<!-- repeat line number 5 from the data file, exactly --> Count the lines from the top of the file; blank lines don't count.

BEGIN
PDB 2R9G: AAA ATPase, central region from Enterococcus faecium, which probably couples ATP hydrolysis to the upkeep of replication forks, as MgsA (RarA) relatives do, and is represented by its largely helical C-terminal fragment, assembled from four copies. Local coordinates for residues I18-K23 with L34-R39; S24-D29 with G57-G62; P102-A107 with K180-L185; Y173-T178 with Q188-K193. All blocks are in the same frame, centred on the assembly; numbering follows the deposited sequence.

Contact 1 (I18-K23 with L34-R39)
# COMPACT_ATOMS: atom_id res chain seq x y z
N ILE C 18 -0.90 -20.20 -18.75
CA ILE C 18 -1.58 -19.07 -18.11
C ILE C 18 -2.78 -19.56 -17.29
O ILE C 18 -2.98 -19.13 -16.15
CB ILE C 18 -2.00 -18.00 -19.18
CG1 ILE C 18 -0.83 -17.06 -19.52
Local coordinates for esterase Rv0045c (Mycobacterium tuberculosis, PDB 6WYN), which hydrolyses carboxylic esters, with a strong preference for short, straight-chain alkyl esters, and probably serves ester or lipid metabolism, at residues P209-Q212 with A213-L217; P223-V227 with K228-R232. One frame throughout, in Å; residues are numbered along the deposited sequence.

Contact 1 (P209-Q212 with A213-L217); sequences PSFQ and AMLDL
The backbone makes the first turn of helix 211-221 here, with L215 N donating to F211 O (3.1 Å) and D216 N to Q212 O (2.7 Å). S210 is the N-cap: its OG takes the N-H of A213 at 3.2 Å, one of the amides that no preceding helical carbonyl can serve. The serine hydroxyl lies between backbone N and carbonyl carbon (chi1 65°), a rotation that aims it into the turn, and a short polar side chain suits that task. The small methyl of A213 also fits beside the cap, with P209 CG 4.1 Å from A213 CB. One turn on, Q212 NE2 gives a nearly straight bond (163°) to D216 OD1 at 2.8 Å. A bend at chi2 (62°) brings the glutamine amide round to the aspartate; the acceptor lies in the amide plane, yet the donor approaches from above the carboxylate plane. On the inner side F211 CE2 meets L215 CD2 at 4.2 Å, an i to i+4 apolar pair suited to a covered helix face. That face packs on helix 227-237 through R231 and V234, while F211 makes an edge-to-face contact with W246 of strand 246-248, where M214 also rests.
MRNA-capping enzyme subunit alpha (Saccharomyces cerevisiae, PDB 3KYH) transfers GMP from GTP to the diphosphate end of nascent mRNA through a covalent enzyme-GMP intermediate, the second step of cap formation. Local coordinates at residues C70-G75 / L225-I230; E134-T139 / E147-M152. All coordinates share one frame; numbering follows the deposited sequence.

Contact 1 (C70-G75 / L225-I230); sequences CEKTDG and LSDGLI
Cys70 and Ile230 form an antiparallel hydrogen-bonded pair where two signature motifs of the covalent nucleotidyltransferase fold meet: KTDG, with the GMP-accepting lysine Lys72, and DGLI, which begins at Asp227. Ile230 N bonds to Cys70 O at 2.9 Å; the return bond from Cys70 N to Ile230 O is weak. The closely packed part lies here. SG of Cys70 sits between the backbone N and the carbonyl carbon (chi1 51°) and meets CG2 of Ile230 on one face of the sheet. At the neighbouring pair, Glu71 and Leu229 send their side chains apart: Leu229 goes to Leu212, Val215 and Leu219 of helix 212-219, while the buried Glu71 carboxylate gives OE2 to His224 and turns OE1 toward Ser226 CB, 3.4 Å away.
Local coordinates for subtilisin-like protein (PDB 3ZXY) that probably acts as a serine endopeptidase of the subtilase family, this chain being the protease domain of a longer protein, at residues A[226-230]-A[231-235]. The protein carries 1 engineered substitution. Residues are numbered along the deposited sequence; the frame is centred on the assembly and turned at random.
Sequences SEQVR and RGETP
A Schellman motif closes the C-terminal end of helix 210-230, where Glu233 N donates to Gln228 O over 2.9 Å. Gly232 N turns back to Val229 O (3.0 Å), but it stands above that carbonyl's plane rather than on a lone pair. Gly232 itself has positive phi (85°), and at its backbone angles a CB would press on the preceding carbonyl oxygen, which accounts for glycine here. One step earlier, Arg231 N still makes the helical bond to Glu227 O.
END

CA ILE C 18 -1.58 -19.07 -18.11